|A novel that was recommended to me... that I'm recommending to my readers -- especially if you love fly fishing. Please continue reading for my full review.|
There haven't been too many posts that I've written where I mention books that I've enjoyed. I know I've mentioned a few in the past, such as "On the Run", and "A River Runs Through It", as well as various "How-To" books, especially regarding stripers and inshore saltwater fishing. But rarely have I enjoyed a book so much that I feel compelled to recommend it to my fellow Angler-philes (as opposed to the Anglo-philes who are all aflutter over the Queen's "Diamond Jubilee", the celebration of her 60th year of her reign. But I digress).
After I wrote my most recent post about fly fishing, and my love for it's art and simplicity, I got a message from a friend of mine from high school who writes a book blog. She asked if I had ever read the novel, "The Snowfly", by Joseph Heywood. I hadn't. She strongly recommended it, saying she had been giving it to family and friends who enjoy fishing, for years. I was intrigued. I called our local library, and they had it. I picked it up on my way home from work one evening, and was glad I did. So here is my first official book review... and don't worry, Leslie, I'm not going to make this a habit and invade your turf that you cover so well with your Book Addict Blog. bookaddict1.blogspot.com
If I had to characterize Heywood's novel, "The Snowfly" in one sentence, it would be something like, Nelson DeMille writes "Forrest Gump" in "A River Runs Through It." How's that for three different styles. Let me explain:
I'm not familiar with Joseph Heywood (though I'm now intrigued enough to read another of his novels). But I do know Nelson DeMille. DeMille writes in a number of styles, but often in first person, and often his stories involve international settings and intrigue -- check. You've got that here with Heywood's book.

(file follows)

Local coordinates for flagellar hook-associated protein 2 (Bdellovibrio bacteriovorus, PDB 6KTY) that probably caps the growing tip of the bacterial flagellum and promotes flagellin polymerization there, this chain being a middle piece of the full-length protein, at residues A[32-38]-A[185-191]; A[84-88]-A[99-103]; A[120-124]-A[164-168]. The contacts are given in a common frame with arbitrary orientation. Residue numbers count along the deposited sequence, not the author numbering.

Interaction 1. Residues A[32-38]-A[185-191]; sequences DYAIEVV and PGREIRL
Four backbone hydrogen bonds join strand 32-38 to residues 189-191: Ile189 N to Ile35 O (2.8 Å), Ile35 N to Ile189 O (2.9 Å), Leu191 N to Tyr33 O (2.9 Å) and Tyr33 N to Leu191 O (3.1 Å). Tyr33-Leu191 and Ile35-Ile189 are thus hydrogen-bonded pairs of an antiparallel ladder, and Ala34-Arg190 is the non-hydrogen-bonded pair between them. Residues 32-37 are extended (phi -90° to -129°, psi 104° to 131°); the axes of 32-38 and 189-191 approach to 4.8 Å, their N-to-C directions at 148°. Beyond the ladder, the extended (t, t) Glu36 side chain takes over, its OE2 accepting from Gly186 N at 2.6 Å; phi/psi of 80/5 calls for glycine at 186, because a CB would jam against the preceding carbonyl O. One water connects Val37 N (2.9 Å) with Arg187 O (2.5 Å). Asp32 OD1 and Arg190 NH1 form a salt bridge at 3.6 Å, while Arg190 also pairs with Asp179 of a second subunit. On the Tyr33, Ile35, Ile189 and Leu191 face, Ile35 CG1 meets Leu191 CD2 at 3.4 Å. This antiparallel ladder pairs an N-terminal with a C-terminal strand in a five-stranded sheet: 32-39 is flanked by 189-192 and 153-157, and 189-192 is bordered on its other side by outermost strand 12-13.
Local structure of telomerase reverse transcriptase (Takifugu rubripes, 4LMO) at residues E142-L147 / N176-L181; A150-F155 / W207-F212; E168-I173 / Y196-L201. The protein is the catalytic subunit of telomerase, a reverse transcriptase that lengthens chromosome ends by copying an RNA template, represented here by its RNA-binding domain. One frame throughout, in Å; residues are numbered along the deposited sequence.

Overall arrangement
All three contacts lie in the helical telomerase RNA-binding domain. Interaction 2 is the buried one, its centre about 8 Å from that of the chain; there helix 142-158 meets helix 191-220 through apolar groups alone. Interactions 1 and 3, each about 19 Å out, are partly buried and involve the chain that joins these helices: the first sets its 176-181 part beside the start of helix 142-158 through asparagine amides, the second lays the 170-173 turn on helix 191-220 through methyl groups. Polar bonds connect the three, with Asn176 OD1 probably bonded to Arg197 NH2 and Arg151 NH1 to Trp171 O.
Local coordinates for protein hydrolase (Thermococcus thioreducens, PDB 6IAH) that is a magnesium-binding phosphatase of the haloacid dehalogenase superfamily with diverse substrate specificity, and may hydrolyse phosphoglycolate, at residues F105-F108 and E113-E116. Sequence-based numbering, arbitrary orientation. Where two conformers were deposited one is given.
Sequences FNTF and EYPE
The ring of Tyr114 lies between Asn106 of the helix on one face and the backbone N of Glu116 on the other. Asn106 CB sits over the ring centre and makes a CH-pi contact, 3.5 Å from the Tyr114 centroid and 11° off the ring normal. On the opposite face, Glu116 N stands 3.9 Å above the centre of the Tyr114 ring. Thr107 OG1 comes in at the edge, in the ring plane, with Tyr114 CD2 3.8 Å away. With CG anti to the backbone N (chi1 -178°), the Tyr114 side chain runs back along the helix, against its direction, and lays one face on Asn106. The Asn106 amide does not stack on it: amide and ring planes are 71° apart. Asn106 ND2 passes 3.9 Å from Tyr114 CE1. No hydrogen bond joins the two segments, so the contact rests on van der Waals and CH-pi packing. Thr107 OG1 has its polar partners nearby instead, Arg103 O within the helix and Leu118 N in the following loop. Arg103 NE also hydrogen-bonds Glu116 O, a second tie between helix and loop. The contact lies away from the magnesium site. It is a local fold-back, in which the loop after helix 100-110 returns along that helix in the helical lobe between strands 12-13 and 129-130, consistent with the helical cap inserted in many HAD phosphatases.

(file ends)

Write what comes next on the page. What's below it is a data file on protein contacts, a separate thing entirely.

The protagonist, Bowie Rhodes grows up in Michigan, learns about trout fishing, and becomes a writer for UPI. As a young "cub reporter", he is sent to Vietnam, and then England, and finally the Soviet Union, before going up to Canada, and then back to Michigan, while pursuing other writing endeavors. Various spies, scientists, cops, and even the KGB all play a part in the web of suspense and mystery that become the plot of "The Snowfly."
While Winston Groom's novel, "Forrest Gump" is quite different than the movie made famous with Tom Hanks, it does describe a "special" young man who happens to be placed in a number of situations that were an important part of our history in the 1960's and '70's. Rhodes is in Vietnam during the Tet Offensive, in the UK during troubles between the IRA of Northern Ireland and England, and the Soviet Union during the height of the Cold War. And he even meets an internationally famous celebrity.